Place names tend to be more popular away from those places – like how Brooklyn is big pretty much everywhere except New York. One mother in Scotland bucked the trend by calling her daughter Aberdeen, making her the only Scottish baby with this name since 1974. Her mother fell in love with the city when she moved there from Thailand. Aberdeen is fairly rare in the US too – it was only given to 12 babies in 2016 – so it’s an option if you’re looking for an underused city name. It has a gender-neutral feel too, with echoes of both Dean and Adeline.
Why go gender-neutral?
Unisex baby names always seem to be in the news right now. I like that this article features real-life parents explaining why they chose names that don’t lean one way or the other. Some are raising their child gender-neutral in all ways; others came to the names by accident.
But what feels unisex to one parent might not to another. Some of the names mentioned – like Avery, Riley and Lennon – are indeed in the top 1000 for both boys and girls. But Sigrid? It may not sound traditionally feminine to English speakers, but it’s only ever charted for girls in the US. I suspect Scandinavians would see it as firmly female.
Celebrity name theft
Finally, another naming dilemma: you’ve found the perfect name for your child. It’s unusual but not too out-there, it’s stylish but not too trendy…and then someone high-profile uses it. What do you do?
If, like this mother of a boy called Cass (like Wayne and Coleen Rooney’s fourth son), your child is already out there in the world, there’s not much you can do except congratulate the stars on their good taste. And maybe steer away from repeating siblings’ names. And remind your kid that at least they don’t share a name with a voice-activated gadget. Or Harry Potter. Or Lord Voldemort.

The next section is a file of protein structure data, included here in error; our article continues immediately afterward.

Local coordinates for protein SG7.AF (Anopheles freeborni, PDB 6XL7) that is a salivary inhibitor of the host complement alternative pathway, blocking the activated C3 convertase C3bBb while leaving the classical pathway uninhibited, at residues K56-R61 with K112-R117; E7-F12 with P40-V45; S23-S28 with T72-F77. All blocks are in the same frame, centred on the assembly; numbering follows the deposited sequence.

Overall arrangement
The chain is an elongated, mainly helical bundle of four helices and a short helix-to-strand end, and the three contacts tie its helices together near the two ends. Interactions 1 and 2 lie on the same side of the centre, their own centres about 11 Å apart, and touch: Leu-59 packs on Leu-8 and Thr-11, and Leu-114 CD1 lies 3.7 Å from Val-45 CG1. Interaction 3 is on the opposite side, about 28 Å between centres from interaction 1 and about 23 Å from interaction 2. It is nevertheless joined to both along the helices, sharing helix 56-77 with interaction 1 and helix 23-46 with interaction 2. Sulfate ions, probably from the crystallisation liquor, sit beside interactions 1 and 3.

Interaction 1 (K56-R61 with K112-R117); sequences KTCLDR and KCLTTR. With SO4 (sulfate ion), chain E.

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on March 29th, 2018 at 10:38 am
Good god Sigrid is not a feminine name! In Norse mythology there’s the hero Sigrid.
on March 29th, 2018 at 12:54 pm
@Elaine As far as I can find, Sigrid is only a feminine name. The hero I assume you are referring to is named Sigurd.
on March 29th, 2018 at 1:19 pm
I don’t know if I like Aberdeen as a name or not. It’s a nice enough city, but I don’t really like the sound.
I do like Thor though. I think it’s worth noting that while Loki has been used more every year than Thor for the past few years (3 in 2017, 5 in 2016, 6 in 2015), where Thor has only been used for 1 each year, it hasn’t dropped like Loki has, and lots of variations of Thor are used every year, whereas the only variation of Loki used in those three years was Loke, and that was last year.
on March 29th, 2018 at 3:14 pm
Sigrid is a feminine name in Norway, for instance, the novelist Sigrid Undset from the early twentieth century.
on March 30th, 2018 at 3:09 am
As someone who lives in Aberdeen, I don’t think I could use it because to me, it’s just the city- but I can see the appeal. I think it’s a sweet story and hope to run into baby Aberdeen one of these days! I have found many Scottish villages have great names that could be used as firsts though.